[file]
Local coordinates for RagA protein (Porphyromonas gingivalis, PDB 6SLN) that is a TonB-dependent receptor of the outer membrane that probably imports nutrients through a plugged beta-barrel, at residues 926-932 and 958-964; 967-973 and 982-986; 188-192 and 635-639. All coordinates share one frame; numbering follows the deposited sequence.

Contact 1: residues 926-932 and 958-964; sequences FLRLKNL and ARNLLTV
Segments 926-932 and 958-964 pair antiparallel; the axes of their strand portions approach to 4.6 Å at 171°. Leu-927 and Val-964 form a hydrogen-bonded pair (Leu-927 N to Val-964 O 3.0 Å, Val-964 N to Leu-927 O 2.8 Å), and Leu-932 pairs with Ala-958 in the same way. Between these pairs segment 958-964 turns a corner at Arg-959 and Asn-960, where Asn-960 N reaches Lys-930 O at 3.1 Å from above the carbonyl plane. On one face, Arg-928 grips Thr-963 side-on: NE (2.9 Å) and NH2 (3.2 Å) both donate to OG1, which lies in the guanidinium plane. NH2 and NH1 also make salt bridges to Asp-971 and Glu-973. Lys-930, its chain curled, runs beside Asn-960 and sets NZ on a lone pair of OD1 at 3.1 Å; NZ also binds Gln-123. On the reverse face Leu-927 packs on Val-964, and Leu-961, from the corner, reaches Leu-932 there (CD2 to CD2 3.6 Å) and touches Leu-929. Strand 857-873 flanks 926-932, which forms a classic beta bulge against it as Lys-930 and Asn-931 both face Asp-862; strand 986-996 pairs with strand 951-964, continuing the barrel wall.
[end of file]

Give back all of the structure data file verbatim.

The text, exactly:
Local coordinates for RagA protein (Porphyromonas gingivalis, PDB 6SLN) that is a TonB-dependent receptor of the outer membrane that probably imports nutrients through a plugged beta-barrel, at residues 926-932 and 958-964; 967-973 and 982-986; 188-192 and 635-639. All coordinates share one frame; numbering follows the deposited sequence.

Contact 1: residues 926-932 and 958-964; sequences FLRLKNL and ARNLLTV
Segments 926-932 and 958-964 pair antiparallel; the axes of their strand portions approach to 4.6 Å at 171°. Leu-927 and Val-964 form a hydrogen-bonded pair (Leu-927 N to Val-964 O 3.0 Å, Val-964 N to Leu-927 O 2.8 Å), and Leu-932 pairs with Ala-958 in the same way. Between these pairs segment 958-964 turns a corner at Arg-959 and Asn-960, where Asn-960 N reaches Lys-930 O at 3.1 Å from above the carbonyl plane. On one face, Arg-928 grips Thr-963 side-on: NE (2.9 Å) and NH2 (3.2 Å) both donate to OG1, which lies in the guanidinium plane. NH2 and NH1 also make salt bridges to Asp-971 and Glu-973. Lys-930, its chain curled, runs beside Asn-960 and sets NZ on a lone pair of OD1 at 3.1 Å; NZ also binds Gln-123. On the reverse face Leu-927 packs on Val-964, and Leu-961, from the corner, reaches Leu-932 there (CD2 to CD2 3.6 Å) and touches Leu-929. Strand 857-873 flanks 926-932, which forms a classic beta bulge against it as Lys-930 and Asn-931 both face Asp-862; strand 986-996 pairs with strand 951-964, continuing the barrel wall.